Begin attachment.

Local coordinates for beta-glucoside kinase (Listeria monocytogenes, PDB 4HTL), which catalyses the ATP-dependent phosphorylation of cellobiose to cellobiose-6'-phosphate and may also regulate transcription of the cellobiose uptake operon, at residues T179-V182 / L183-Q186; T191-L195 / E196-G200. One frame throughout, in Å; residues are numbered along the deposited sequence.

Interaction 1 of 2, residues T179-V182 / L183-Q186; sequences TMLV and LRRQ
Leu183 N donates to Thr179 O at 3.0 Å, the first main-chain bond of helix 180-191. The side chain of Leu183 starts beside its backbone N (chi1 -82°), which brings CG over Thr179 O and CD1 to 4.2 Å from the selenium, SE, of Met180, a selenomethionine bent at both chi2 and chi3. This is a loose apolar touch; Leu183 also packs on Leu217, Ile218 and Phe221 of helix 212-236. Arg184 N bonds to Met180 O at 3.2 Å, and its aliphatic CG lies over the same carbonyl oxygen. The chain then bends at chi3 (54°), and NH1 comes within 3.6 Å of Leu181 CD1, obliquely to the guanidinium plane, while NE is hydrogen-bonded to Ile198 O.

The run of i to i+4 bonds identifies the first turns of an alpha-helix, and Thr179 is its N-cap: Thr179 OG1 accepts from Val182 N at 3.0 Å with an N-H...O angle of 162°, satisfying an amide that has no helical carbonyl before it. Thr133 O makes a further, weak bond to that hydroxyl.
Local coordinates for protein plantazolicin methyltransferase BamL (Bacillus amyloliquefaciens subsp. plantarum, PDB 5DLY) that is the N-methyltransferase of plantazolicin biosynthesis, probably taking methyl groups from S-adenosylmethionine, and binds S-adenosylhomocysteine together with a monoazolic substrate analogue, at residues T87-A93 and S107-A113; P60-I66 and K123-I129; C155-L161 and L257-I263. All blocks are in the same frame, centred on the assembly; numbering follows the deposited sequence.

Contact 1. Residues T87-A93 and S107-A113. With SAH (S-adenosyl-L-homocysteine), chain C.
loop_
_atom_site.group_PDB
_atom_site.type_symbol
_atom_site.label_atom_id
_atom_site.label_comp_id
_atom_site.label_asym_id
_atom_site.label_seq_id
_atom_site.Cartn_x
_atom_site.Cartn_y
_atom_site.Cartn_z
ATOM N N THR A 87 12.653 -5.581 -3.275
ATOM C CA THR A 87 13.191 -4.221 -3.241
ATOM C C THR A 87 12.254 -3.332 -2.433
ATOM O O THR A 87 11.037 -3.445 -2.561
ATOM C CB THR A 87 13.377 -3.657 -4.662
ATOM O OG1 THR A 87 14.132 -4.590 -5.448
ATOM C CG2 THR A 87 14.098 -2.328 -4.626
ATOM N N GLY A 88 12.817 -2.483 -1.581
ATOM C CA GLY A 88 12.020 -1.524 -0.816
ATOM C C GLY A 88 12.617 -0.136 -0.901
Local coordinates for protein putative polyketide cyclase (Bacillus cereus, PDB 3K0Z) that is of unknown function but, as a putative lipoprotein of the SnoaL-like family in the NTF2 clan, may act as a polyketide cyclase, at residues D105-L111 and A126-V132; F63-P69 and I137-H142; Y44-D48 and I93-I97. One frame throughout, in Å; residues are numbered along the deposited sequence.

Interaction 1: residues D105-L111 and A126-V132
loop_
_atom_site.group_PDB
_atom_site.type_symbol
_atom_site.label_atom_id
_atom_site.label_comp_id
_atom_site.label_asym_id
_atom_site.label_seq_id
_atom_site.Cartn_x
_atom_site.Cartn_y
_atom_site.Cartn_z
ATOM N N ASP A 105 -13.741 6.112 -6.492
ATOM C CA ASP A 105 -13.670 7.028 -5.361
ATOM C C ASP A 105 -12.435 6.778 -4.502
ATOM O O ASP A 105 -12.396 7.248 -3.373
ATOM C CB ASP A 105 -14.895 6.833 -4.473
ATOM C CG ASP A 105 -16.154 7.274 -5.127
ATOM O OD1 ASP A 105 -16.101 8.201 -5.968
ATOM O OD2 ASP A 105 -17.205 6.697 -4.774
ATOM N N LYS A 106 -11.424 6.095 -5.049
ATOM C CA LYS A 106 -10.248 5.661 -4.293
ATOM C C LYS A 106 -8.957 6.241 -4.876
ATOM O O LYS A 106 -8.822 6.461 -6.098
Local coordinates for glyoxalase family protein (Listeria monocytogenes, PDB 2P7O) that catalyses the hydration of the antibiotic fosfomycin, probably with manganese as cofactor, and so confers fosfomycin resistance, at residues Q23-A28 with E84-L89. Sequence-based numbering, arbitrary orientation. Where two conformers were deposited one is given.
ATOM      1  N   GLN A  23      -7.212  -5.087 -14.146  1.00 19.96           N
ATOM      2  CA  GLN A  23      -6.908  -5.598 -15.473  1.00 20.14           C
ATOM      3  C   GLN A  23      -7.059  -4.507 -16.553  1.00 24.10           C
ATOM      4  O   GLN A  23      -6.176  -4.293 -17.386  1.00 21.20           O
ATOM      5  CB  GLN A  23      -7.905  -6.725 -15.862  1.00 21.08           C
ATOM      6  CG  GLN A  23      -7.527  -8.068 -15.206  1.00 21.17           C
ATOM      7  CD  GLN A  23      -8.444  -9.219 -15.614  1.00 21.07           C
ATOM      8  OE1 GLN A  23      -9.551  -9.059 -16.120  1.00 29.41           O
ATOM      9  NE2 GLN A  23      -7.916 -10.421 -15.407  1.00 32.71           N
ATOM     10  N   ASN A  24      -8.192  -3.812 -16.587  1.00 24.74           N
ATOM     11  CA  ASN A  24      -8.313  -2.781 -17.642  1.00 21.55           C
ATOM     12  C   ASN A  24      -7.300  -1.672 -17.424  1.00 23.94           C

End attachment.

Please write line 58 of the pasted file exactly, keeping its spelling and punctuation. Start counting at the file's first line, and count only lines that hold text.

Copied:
ATOM      7  CD  GLN A  23      -8.444  -9.219 -15.614  1.00 21.07           C